The old, and tired, question has always been about whether or not we elect the right leader(s). The new, and young, question, I now understand, is “if you were away from your daily business, would you trust your leader to take care of the business?” That’s what many Kenyans are quietly discussing. Let’s call this our democratic epiphany, inspired, no less, by the need to survive the “pain of government”.
Unfortunately, the anachronism we call Kenyan politics conflates past, present and future. Which explains why our latest education experiment doesn’t sound like a proper balance between life skills (values and virtues), knowledge (for its own sake) and skills for life (the future of work in a digital world).
More prosaically, that’s why universal health care (UHC) can’t be delivered with reportedly near universal medical negligence (meaning lifestyle isn’t understood) and poor living conditions (think dirty rivers). Then, we bounce our water scarcity against families living in forests that are our water towers.
Think about these as leadership questions. There’s many top speeches and stories, but zero results.
Recent experience further explains. That, today, we have people in Kenya not registered (Huduma Namba) or counted (Census) is official malarkey, especially since it was abundantly clear, from the “seeding” of questions, that the two are linked. This was not a failure of process, but honest leadership.
Which brings us to the current leadership question we face; do we or don’t we want devolution? The simple theory was that devolution made development choices more local.
The real idea was that devolution underpinned a progressive Article 43 human rights agenda that would have truly begun to address our poverty and inequality dilemma. Our Judiciary might have more clearly made this point.
Instead, we have turf wars between the “old school” of National Executive and National Assembly, and the “new kids on the block” represented by the Senate and Council of Governors. Ostensibly, we’re talking about a roughly Sh20 billion difference in opinion. In reality, there’s more.
Without tripping over the “subjudice” tightrope, three things come to mind.
First, in the division of revenue formula, what does “national interest” under Article 203 of the constitution actually mean? It’s been used in the past to justify NYS I and II, zero laptops, bad fertiliser and sundry new toys for cops. After that, we went on a global borrowing binge.
Is this more important than a rights-based devolution agenda? Why new roads when people walk naked? Or electricity to huts absent of a housing agenda that’s now talking about elitist “central heating”? And that’s all before odious debt service that’s more than twice the allocation to counties.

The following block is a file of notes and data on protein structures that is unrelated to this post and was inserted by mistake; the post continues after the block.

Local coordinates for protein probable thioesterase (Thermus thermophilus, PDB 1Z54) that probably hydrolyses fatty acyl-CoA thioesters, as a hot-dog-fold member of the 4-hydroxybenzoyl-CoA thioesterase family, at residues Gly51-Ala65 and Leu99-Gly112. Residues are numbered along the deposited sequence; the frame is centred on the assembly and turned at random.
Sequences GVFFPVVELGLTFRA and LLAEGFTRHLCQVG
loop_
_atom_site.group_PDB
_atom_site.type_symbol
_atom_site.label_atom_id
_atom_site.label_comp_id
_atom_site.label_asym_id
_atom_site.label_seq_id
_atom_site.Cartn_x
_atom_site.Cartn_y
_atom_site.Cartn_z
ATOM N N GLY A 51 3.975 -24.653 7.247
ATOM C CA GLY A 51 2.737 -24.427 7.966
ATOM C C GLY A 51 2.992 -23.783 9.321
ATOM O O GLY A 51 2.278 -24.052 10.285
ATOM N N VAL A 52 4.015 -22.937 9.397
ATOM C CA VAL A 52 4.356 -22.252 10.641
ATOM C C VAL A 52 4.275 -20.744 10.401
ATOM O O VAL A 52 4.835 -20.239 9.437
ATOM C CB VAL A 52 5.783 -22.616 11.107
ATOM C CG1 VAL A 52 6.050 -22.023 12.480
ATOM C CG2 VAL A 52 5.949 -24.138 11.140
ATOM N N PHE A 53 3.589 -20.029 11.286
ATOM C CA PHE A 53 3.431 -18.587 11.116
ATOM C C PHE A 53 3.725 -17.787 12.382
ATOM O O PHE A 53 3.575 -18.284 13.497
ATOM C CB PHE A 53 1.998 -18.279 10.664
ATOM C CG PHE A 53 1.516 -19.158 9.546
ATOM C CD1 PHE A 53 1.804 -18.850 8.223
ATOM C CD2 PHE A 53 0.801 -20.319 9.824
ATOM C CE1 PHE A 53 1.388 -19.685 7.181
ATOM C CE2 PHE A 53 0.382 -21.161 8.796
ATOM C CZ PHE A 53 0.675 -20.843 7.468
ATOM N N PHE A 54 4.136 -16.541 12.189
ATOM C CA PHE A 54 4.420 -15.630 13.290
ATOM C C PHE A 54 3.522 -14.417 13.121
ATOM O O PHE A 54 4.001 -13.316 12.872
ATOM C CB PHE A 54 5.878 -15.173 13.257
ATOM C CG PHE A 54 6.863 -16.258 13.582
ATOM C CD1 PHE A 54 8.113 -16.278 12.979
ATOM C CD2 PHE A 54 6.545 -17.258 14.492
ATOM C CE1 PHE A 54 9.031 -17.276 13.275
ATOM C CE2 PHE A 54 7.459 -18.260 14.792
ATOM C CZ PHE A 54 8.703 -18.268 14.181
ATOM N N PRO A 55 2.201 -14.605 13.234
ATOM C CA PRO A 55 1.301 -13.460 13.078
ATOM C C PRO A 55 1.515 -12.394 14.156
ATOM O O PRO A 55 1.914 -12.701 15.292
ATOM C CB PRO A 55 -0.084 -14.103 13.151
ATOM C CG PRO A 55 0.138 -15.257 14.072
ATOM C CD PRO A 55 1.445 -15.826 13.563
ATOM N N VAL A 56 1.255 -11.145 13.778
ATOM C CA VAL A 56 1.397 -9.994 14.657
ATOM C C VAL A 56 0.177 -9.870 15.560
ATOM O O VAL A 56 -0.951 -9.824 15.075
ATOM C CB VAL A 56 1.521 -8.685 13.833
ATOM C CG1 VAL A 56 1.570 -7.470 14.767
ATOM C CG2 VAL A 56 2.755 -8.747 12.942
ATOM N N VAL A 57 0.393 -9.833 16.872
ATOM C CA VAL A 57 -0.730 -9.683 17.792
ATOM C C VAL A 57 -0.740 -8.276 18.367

Second, in the interpretation of Schedule Four. By all human logic, counties now run the development show. National government facilitates. It is incongruous that national government persists with a local presence when the law has allocated important human rights functions to counties, like say, food, health, shelter and industry. Plus roads.
The endless Treasury bleating about “own source revenue” cannot carry any water if Kenyans in counties continue to pay national taxes which seem to go to waste.
There is a third more practical point behind the Council of Governors assertion that counties will close down by the middle of this month.
Take fiscal 2018/19 as an example from Controller of Budget data. In quarter one, they got eight percent of their annual equitable share (a third of expected in a normed environment). By the half-year stage, counties had received 36 percent of this annual share.
Three months on (quarter 3) we’re looking at 64 per cent. Then, guess what? Treasury tells us counties got the full 100 percent by quarter four. Final instalment right at the tail end of the fiscal year. Treasury is playing the Presidency like a Mexican banjo. That’s why we don’t have answers to cash balances carried forward and inoperative counties. Think cash in bank, unpaid employees, no service.
The parliamentary mediation between the National Assembly and the Senate isn’t addressing these three points. Two of these reside in ongoing court cases. But it seems to me that this is not a legal problem; it’s a leadership problem that resides in our incessant politics. Let’s fix it before we confirm our budget process as the “theatre of the absurd”. Isn’t that what our constitution demanded?
That’s probably our leadership question for today. Think about this as our “Obi Okonkwo” moment.